A canine angel, Charlie, sneaks back to earth from heaven but ends up befriending an orphan girl who can speak to animals. In the process, Charlie learns that friendship is the most heavenly gift of all.
Captain New Eyes travels back in time and feeds dinosaurs his Brain Grain cereal, which makes them intelligent and nonviolent. They agree to go to the Middle Future (this era) in order to ... See full summary »
A group of dated appliances that find themselves stranded in a summer home that their family had just sold, decide to, á la "The Incredible Journey", seek their young 8 year old "master". Children's film which on the surface is a frivolous fantasy, but with a dark subtext of abandonment, obsolescence, and loneliness.Written by
Jonah Falcon <email@example.com>
According to director Jerry Rees, the film was originally intended to run about 20 minutes longer, but the producers wanted it cut down to 90 minutes. The scenes in question were voiced and storyboarded, but never animated. See more »
Early on in the movie, Kirby mentions that they have been doing chores and cleaning the Master's house for the last 2000 days, which is nearly five and a half years. However, during the musical cleaning sequence, complex cobwebs are in easily reached areas, the windows are caked with dust to the point of being opaque, and all surfaces seem generally dusty. If no humans have been living there for 5.5 years and the appliances have been "doing chores" as they are shown doing every day, there's no way the house could be as filthy as it is shown to be. See more »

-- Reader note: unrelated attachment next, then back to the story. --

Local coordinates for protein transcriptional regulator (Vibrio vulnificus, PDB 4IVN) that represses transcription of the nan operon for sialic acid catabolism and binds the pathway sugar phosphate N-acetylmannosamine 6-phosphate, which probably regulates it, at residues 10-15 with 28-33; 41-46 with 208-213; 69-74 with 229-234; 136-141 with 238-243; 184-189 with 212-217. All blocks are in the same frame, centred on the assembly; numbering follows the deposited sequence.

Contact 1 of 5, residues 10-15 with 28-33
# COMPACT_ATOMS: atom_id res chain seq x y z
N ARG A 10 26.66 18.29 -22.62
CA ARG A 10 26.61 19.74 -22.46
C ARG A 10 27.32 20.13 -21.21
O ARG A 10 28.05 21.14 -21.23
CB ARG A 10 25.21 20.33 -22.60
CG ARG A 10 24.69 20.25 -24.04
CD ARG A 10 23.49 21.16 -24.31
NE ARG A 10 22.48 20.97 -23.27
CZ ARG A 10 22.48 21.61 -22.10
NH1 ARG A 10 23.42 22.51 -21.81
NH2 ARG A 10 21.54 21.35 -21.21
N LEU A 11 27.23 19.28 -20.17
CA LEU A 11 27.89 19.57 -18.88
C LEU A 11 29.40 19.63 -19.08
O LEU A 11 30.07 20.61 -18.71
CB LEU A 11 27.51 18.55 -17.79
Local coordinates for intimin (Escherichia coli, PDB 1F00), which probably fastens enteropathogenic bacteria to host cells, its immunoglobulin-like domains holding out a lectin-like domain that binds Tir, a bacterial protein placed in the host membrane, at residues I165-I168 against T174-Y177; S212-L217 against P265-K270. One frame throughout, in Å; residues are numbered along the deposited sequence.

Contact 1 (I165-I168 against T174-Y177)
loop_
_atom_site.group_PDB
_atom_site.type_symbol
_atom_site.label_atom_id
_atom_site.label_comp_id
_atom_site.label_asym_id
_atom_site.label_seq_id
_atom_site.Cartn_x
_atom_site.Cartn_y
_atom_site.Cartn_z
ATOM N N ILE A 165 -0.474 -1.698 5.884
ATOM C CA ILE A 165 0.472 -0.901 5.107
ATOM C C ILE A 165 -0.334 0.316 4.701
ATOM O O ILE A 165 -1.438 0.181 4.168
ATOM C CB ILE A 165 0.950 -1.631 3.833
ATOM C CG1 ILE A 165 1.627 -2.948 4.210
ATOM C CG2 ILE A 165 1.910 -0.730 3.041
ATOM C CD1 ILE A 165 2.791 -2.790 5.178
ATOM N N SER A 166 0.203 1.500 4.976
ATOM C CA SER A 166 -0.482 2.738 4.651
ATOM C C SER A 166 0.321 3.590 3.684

Having seemingly been abandoned in their country cottage by their owner, five small household appliances (radio, lamp, blanket, vacuum cleaner, and toaster) set out cross-country on a journey to find their master, a young boy. Along the way, the five appliances encounter various adventures and trials, like a waterfall, a pond with frogs, and a fat little repairman.
In the transference of human emotion to everyday objects, the story's theme is the yearning to be included, to be relevant, to be needed and loved. The five adventurers display varying human traits. Radio is the most verbal, and something of a comic. Blanket is a tad snugly and sentimental. Kirby the vacuum cleaner is proud and brave. Lamp is "light"-hearted and upbeat. Toaster seems the most ... "grounded" with common sense.
The film makes these low-tech appliances sympathetic and heroic. But contrast, the "cutting-edge" electronics are portrayed as mean and possibly deceptive. I wouldn't disagree with that.
Color visuals are fine. Animation is acceptable. Even though the lyrics to some of the songs are hard to understand, I like the soundtrack, especially "Trutti-Frutti", "B-Movie Show", and "Mammy". I don't quite understand the rationale for including multiple references to Roosevelt. And radio is forever referring to past historical events. I'm not sure why.
Entirely appropriate for kids, "The Brave Little Toaster" works for adults too, mostly through its all-too-human emotional themes, and as a pleasant change from real-life actors, their dramas, and their careers.
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